The human brain can be compared to a fascinating machine, constantly eager to create and innovate. It has a remarkable particularity of always finding something that the world could be missing, might that be an idea, a piece of art, a musical composition, or any other creation that it is able to come up with. However, with the need to create, can come the fear of the creation being undervalued or attributed to someone else. From this fear emerged the idea of extending the notion of property, so that it covers not only a person’s possessions but also the works of his or her brain.
Intellectual Property and its Protection
According to the World Intellectual Property Organization (WIPO), “Intellectual property (IP) refers to creations of the mind, such as inventions; literary and artistic works; designs; and symbols, names, and images used in commerce”.
Like any other kind of property, IP is protected by the law, by copyright, patents, and trademarks for example, “which enable people to earn recognition or financial benefit from what they invent or create”, according to the WIPO.
In fact, the protection granted to the IP is so important that it is outlined in article 27 of the Universal Declaration of Human Rights, titled “right to participate in cultural life”, in which is stated in the second paragraph that “everyone has the right to the protection of the moral and material interests resulting from any scientific, literary or artistic production of which he is the author”.
Copyright and the Web
Copyright, or author’s right, is defined by the WIPO as “a legal term used to describe rights that creators have over their literary and artistic works”.
Given that the world today is becoming increasingly digital, more focus has been given to copyright in particular, due to its applicability on a lot of online publications. In fact, online technology has come a long way since the first version of the World Wide Web (WWW), also referred to as Web 1.0, where users could only view or download the data posted on websites. The person browsing was only a passive recipient at that stage. However, this soon changed with the shift to a more interactive Web, referred to, since 2004, as Web 2.0. The content became interactive, and users became recipients, contributors, and participants all at once.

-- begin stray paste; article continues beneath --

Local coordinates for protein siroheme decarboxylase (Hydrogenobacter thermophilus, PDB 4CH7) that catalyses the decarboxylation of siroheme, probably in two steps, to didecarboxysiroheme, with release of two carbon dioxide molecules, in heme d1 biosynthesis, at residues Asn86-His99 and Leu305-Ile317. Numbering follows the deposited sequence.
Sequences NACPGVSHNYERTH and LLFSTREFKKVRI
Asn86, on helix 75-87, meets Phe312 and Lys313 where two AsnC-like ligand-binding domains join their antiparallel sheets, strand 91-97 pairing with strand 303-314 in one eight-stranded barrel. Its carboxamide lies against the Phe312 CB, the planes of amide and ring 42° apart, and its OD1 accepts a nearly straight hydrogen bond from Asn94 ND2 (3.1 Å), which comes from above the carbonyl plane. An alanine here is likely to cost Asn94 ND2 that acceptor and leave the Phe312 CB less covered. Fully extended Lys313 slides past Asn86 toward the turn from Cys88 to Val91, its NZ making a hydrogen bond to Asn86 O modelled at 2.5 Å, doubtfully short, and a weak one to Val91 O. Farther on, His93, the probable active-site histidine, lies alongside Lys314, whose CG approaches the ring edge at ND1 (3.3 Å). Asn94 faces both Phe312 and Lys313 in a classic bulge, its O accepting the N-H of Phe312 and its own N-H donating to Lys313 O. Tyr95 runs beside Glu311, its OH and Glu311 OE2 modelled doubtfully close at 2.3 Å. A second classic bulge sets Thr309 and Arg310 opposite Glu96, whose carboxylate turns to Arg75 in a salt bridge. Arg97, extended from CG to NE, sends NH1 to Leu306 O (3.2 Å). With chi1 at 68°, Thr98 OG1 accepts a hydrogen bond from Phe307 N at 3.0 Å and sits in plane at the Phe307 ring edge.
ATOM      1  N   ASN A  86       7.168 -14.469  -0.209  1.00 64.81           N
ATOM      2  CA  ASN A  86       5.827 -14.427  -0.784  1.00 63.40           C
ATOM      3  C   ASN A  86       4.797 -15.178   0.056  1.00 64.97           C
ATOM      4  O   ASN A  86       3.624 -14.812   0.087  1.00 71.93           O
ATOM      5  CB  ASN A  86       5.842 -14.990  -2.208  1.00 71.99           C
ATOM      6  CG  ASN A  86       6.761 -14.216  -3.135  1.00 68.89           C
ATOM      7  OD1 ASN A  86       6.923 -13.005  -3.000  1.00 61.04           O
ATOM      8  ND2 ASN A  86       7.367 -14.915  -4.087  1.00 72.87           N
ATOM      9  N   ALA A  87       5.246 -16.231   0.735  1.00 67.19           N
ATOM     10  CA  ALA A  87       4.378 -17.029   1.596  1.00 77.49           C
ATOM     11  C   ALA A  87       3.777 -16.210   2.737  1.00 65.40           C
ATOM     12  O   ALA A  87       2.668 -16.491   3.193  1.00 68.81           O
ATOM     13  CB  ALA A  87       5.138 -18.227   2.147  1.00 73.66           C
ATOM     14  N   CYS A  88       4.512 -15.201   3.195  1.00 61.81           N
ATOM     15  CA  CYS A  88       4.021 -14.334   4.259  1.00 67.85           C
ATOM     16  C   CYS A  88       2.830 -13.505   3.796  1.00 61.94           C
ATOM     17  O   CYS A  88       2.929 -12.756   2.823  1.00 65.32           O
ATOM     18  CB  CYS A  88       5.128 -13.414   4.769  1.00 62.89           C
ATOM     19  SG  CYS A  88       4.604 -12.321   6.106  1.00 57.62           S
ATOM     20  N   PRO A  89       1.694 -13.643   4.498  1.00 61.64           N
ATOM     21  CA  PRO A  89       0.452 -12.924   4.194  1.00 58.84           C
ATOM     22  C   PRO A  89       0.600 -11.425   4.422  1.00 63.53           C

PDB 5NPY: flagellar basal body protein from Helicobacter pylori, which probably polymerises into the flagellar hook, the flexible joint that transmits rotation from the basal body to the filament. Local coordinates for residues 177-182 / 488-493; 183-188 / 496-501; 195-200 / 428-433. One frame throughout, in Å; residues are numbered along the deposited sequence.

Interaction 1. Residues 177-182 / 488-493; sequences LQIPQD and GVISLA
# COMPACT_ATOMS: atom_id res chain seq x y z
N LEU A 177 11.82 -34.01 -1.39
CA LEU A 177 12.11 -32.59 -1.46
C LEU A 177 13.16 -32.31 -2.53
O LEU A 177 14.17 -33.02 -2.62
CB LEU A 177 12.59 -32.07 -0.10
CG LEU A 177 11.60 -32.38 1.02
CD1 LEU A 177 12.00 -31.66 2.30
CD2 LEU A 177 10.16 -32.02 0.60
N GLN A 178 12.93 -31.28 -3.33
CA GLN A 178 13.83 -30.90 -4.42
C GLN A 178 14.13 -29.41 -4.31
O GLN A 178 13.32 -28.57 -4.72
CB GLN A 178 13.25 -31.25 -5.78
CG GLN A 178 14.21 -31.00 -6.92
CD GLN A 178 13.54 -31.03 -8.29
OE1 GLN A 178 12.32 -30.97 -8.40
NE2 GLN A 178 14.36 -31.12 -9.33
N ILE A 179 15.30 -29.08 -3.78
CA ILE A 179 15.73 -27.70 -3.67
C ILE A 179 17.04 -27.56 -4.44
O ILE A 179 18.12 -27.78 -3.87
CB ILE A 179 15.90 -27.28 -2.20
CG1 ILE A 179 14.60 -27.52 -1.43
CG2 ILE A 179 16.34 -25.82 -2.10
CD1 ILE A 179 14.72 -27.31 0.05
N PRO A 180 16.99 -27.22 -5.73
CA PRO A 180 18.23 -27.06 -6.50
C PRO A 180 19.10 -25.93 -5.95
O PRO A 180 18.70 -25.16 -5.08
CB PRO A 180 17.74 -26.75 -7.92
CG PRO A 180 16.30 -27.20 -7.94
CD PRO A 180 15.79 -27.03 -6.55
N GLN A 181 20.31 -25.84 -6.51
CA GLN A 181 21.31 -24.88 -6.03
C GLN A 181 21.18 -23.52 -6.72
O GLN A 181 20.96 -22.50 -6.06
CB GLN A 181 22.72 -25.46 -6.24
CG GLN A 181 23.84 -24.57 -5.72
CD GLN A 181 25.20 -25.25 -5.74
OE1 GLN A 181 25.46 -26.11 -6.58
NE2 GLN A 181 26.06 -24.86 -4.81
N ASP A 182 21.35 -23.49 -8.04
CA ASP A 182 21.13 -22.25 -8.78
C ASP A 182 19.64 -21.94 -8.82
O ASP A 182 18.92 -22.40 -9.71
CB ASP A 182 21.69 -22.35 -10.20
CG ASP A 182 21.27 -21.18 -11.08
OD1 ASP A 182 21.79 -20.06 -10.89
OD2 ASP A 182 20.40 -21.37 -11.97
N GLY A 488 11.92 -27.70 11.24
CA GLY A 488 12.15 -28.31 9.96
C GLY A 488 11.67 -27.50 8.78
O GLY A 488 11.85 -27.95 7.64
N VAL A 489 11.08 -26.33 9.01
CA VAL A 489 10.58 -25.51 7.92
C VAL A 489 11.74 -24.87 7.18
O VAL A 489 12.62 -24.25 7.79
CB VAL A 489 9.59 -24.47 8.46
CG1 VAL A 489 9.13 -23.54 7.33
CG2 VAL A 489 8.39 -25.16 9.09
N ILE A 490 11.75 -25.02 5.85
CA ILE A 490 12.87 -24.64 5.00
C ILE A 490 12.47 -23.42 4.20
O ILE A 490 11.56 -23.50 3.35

Web 2.0 became with no doubt one of the best ways to share and exchange information. It also allowed the broadcasting of data that could be violating copyright law, intentionally or unintentionally.
Copyright Laws in Lebanon
On the first of August 1924, by virtue of Resolution No. 141/LR issued on the 28th of June 1924, Lebanon signed on the Berne Convention for the Protection of Literary and Artistic Works (1886), which deals with the protection of works and the rights of their authors.
Thereafter, Lebanon adopted a newer and more modern Copyright Law number 75 by Resolution No. 141/LR issued on the 28th of June 1924, enacted on the 3rd of April 1999 (the Law). The Law was drafted by the legislator to encourage creation and innovation, and to protect the IP, which is a right that is always protected no matter how far the developments in technology go.
According to article 5 of the Law, “the author of any artistic or literary work shall, as a result of the creation of the work, have an absolute property right over his work and shall reserve all his rights without having to follow any formalities”. This indicates that no formal conditions are required, and any creation benefits from the protection of the Law. Hence, the legislator requires nothing but the existence of a “creation”, a term which is not defined in the Law. The Lebanese doctrine considers a “creation” everything that shows the author’s personal touch. It is therefore not sufficient to create something new, but it has to reflect the personality of whom it was created by.